Chevrolet used the Express nameplate for the first time on a 1987 concept car designed for future limited-access highways.The vehicle was turbine-powered with drive-by-wire controls.
The Chevrolet City Express cargo van was offered from 2014 to 2018, derived from the Nissan NV200 small MPV.
The Chevrolet Astro is a van that was manufactured and marketed by the Chevrolet division of American auto manufacturer General Motors from 1985 to 2005. Sold alongside the GMC Safari, the Astro was marketed in multiple configurations, including passenger minivan and cargo van.
The Cadillac Escalade is a full-size luxury SUV engineered and manufactured by General Motors. It was Cadillac's first major entry into the SUV market. The Escalade was introduced for the 1999 model year in response to competition from the Mercedes-Benz M-Class, Range Rover and Lexus LX as well as Ford's 1998 release of the Lincoln Navigator. The Escalade project went into production only ten months after it was approved. The Escalade is built in Arlington, Texas. The word "escalade" refers to a siege warfare tactic of scaling defensive walls or ramparts with the aid of ladders or siege towers.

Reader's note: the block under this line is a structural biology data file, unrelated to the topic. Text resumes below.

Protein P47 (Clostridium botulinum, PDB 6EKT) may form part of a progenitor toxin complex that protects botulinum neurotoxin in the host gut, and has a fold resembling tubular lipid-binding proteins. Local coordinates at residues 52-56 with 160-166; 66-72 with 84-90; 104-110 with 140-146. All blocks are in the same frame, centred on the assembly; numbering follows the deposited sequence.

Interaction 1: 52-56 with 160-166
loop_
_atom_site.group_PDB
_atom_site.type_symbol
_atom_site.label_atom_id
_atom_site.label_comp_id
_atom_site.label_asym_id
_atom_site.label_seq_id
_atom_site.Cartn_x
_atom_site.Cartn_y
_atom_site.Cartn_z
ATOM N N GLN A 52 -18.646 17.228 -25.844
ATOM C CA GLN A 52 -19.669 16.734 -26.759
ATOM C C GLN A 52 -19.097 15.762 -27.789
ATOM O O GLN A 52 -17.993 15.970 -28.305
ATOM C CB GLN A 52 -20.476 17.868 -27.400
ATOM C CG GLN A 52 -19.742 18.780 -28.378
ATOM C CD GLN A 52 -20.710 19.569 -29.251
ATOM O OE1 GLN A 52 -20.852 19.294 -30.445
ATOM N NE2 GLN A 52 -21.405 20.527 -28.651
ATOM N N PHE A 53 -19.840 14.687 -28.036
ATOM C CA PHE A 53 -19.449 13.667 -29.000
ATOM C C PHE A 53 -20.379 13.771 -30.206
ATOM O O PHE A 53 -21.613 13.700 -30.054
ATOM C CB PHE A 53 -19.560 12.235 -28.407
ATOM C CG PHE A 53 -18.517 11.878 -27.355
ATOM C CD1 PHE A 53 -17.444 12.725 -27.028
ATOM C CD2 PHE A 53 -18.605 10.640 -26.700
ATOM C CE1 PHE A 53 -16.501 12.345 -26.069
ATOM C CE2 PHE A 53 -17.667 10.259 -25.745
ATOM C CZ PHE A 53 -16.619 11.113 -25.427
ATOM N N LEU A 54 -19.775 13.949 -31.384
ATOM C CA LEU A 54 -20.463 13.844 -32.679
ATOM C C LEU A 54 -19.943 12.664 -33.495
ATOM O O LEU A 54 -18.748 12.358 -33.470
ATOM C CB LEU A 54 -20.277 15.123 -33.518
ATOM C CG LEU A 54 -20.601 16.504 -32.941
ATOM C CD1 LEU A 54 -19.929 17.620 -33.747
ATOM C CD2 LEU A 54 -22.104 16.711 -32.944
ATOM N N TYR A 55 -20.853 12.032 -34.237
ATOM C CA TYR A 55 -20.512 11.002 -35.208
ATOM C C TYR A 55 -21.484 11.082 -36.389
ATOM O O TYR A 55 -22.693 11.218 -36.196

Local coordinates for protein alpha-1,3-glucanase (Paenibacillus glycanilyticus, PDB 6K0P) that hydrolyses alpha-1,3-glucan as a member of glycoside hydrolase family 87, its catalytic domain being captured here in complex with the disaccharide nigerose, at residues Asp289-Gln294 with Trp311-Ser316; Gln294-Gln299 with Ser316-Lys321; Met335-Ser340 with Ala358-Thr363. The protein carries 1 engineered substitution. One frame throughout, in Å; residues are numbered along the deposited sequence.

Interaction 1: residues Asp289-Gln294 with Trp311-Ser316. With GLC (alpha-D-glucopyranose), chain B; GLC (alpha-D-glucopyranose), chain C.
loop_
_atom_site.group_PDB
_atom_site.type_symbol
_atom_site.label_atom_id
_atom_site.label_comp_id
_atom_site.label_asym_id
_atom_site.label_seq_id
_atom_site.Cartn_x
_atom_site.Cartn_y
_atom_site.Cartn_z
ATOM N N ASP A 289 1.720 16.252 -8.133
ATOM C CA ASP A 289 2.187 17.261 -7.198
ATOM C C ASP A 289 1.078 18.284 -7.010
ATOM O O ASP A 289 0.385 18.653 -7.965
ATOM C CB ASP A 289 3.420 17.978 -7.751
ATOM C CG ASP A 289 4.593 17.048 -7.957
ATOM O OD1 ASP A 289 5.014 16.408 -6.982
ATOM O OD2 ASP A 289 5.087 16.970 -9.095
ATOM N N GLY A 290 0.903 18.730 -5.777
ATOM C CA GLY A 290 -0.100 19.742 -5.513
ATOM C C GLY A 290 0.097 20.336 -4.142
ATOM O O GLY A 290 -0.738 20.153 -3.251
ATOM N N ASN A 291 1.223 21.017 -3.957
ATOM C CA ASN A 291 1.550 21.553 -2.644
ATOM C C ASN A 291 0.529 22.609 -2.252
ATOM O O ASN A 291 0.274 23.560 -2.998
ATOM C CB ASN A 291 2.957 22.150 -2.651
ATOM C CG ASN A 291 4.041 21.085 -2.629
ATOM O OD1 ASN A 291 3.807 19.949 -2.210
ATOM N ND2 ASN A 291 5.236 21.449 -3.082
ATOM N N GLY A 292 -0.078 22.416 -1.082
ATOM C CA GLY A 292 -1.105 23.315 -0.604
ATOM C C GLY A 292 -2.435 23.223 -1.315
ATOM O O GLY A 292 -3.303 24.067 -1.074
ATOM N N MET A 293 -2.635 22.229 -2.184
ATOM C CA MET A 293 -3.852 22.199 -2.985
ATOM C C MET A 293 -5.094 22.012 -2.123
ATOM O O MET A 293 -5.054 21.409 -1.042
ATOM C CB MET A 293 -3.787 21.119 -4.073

The GMC Envoy is a mid-size SUV that was produced by General Motors from the 1998 to the 2009 model years. Adopting a nameplate used by GM Canada, the Envoy was the direct counterpart of the Chevrolet TrailBlazer SUV; two generations of the model line were sold.
The Chevrolet Silverado is a range of trucks manufactured by General Motors under the Chevrolet brand. Introduced for the 1999 model year, the Silverado is the successor to the long-running Chevrolet C/K model line. Taking its name from the top trim level from the Chevrolet C/K series, the Silverado is offered as a series of full-size pickup trucks, chassis cab trucks, and medium-duty trucks. The fourth generation of the model line was introduced for the 2019 model year.